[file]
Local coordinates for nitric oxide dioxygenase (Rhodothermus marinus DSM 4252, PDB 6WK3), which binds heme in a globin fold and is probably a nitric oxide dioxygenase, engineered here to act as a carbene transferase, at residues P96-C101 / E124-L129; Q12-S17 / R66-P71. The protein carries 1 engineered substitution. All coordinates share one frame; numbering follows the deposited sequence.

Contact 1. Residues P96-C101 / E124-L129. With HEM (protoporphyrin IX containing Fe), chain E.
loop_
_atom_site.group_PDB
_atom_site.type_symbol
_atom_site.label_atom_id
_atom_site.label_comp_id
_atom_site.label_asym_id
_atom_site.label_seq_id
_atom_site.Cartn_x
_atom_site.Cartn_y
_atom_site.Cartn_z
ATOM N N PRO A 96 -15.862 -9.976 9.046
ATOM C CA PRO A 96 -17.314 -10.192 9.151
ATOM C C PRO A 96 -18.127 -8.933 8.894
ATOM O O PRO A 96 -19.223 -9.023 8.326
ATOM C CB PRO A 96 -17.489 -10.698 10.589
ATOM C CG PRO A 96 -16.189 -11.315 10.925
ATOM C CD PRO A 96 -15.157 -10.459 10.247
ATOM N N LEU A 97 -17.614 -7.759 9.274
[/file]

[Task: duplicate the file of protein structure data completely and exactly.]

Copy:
Local coordinates for nitric oxide dioxygenase (Rhodothermus marinus DSM 4252, PDB 6WK3), which binds heme in a globin fold and is probably a nitric oxide dioxygenase, engineered here to act as a carbene transferase, at residues P96-C101 / E124-L129; Q12-S17 / R66-P71. The protein carries 1 engineered substitution. All coordinates share one frame; numbering follows the deposited sequence.

Contact 1. Residues P96-C101 / E124-L129. With HEM (protoporphyrin IX containing Fe), chain E.
loop_
_atom_site.group_PDB
_atom_site.type_symbol
_atom_site.label_atom_id
_atom_site.label_comp_id
_atom_site.label_asym_id
_atom_site.label_seq_id
_atom_site.Cartn_x
_atom_site.Cartn_y
_atom_site.Cartn_z
ATOM N N PRO A 96 -15.862 -9.976 9.046
ATOM C CA PRO A 96 -17.314 -10.192 9.151
ATOM C C PRO A 96 -18.127 -8.933 8.894
ATOM O O PRO A 96 -19.223 -9.023 8.326
ATOM C CB PRO A 96 -17.489 -10.698 10.589
ATOM C CG PRO A 96 -16.189 -11.315 10.925
ATOM C CD PRO A 96 -15.157 -10.459 10.247
ATOM N N LEU A 97 -17.614 -7.759 9.274